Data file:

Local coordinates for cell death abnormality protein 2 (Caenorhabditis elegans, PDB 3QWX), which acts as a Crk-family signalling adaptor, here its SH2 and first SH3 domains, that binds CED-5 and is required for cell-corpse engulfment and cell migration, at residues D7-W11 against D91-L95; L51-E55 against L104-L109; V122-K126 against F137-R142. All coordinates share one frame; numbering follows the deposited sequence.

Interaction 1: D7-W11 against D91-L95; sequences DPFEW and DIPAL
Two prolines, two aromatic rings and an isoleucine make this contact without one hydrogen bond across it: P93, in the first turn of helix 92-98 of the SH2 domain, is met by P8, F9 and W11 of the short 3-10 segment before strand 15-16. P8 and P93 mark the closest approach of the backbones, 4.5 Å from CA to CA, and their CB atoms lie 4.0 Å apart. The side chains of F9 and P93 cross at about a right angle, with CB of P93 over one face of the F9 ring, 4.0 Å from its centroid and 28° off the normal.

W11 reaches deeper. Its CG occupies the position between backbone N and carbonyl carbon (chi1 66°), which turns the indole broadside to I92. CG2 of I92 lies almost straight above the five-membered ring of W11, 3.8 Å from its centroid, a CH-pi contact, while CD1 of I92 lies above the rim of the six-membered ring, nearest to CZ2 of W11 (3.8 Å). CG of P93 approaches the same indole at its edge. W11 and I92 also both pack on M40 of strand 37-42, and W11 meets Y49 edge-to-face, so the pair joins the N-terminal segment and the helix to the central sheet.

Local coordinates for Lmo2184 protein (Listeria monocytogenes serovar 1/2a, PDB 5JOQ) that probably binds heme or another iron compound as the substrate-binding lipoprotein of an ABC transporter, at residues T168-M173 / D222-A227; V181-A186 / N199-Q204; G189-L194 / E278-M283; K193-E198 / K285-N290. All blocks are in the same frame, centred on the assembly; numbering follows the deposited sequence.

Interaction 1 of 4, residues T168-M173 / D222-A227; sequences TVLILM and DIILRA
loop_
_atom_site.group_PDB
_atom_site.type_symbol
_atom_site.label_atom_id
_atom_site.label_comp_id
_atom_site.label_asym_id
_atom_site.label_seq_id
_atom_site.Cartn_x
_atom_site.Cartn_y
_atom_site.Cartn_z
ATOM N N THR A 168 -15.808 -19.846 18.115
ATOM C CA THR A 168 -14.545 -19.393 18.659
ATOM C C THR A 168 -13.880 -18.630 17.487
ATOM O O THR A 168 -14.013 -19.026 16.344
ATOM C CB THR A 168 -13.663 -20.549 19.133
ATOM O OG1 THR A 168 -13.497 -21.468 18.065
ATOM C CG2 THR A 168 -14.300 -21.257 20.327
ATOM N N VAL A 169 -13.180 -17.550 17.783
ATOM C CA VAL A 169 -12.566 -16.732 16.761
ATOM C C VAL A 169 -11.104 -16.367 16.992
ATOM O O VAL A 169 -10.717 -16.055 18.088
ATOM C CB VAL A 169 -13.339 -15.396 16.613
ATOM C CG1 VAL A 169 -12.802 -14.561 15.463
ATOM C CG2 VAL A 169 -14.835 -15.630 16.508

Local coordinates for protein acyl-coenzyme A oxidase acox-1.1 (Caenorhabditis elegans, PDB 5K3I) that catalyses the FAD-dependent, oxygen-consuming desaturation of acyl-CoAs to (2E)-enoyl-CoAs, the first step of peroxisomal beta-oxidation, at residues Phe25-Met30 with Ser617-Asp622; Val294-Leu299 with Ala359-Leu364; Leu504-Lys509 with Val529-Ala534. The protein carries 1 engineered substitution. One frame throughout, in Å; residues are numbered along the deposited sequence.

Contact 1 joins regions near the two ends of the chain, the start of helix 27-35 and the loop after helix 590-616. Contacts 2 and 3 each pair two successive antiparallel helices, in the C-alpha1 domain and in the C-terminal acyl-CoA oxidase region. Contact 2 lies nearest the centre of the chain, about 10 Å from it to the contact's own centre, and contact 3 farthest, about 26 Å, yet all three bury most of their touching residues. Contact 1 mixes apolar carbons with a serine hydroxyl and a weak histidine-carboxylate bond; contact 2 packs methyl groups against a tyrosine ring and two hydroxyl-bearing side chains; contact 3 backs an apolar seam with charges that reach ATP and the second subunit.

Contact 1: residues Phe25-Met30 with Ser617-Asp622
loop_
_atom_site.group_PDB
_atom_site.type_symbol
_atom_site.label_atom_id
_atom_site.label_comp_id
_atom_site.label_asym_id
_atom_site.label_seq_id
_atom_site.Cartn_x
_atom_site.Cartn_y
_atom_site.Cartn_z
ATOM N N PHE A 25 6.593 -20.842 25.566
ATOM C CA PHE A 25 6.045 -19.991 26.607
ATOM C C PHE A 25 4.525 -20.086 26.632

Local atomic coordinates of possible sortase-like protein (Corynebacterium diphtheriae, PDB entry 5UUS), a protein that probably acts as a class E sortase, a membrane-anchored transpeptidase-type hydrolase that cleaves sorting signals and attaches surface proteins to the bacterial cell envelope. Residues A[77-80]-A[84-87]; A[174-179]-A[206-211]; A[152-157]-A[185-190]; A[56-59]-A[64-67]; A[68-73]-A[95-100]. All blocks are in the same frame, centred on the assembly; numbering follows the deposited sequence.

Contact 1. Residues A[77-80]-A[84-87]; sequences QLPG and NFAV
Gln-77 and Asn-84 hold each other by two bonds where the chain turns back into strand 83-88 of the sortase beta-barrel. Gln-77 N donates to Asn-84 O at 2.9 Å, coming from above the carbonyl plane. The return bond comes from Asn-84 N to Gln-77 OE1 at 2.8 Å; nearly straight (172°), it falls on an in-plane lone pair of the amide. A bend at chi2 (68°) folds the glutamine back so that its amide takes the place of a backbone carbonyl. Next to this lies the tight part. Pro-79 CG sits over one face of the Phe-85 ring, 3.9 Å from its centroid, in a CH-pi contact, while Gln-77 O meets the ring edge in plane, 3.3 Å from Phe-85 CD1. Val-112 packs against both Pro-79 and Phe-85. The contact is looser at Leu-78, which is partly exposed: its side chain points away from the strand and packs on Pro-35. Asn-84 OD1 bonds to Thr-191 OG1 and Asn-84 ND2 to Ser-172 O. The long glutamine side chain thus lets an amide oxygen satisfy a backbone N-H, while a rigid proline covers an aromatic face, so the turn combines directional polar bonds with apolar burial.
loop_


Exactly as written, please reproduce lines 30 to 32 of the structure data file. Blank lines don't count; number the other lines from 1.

ATOM C CG2 VAL A 169 -14.835 -15.630 16.508

Local coordinates for protein acyl-coenzyme A oxidase acox-1.1 (Caenorhabditis elegans, PDB 5K3I) that catalyses the FAD-dependent, oxygen-consuming desaturation of acyl-CoAs to (2E)-enoyl-CoAs, the first step of peroxisomal beta-oxidation, at residues Phe25-Met30 with Ser617-Asp622; Val294-Leu299 with Ala359-Leu364; Leu504-Lys509 with Val529-Ala534. The protein carries 1 engineered substitution. One frame throughout, in Å; residues are numbered along the deposited sequence.

Contact 1 joins regions near the two ends of the chain, the start of helix 27-35 and the loop after helix 590-616. Contacts 2 and 3 each pair two successive antiparallel helices, in the C-alpha1 domain and in the C-terminal acyl-CoA oxidase region. Contact 2 lies nearest the centre of the chain, about 10 Å from it to the contact's own centre, and contact 3 farthest, about 26 Å, yet all three bury most of their touching residues. Contact 1 mixes apolar carbons with a serine hydroxyl and a weak histidine-carboxylate bond; contact 2 packs methyl groups against a tyrosine ring and two hydroxyl-bearing side chains; contact 3 backs an apolar seam with charges that reach ATP and the second subunit.